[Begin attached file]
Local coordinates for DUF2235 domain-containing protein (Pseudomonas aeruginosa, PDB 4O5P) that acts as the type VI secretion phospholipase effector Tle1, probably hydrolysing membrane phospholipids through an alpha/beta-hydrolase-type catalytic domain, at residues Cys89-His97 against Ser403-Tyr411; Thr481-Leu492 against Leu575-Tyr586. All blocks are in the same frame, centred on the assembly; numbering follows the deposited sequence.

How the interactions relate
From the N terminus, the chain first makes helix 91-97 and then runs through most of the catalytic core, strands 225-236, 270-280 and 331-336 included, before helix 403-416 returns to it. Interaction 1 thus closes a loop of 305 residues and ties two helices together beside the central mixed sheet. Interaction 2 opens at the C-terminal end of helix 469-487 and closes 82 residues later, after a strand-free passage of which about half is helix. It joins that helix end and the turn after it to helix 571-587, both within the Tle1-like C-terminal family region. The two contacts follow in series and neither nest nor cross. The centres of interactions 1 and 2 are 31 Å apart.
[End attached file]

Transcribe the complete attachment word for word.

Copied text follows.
Local coordinates for DUF2235 domain-containing protein (Pseudomonas aeruginosa, PDB 4O5P) that acts as the type VI secretion phospholipase effector Tle1, probably hydrolysing membrane phospholipids through an alpha/beta-hydrolase-type catalytic domain, at residues Cys89-His97 against Ser403-Tyr411; Thr481-Leu492 against Leu575-Tyr586. All blocks are in the same frame, centred on the assembly; numbering follows the deposited sequence.

How the interactions relate
From the N terminus, the chain first makes helix 91-97 and then runs through most of the catalytic core, strands 225-236, 270-280 and 331-336 included, before helix 403-416 returns to it. Interaction 1 thus closes a loop of 305 residues and ties two helices together beside the central mixed sheet. Interaction 2 opens at the C-terminal end of helix 469-487 and closes 82 residues later, after a strand-free passage of which about half is helix. It joins that helix end and the turn after it to helix 571-587, both within the Tle1-like C-terminal family region. The two contacts follow in series and neither nest nor cross. The centres of interactions 1 and 2 are 31 Å apart.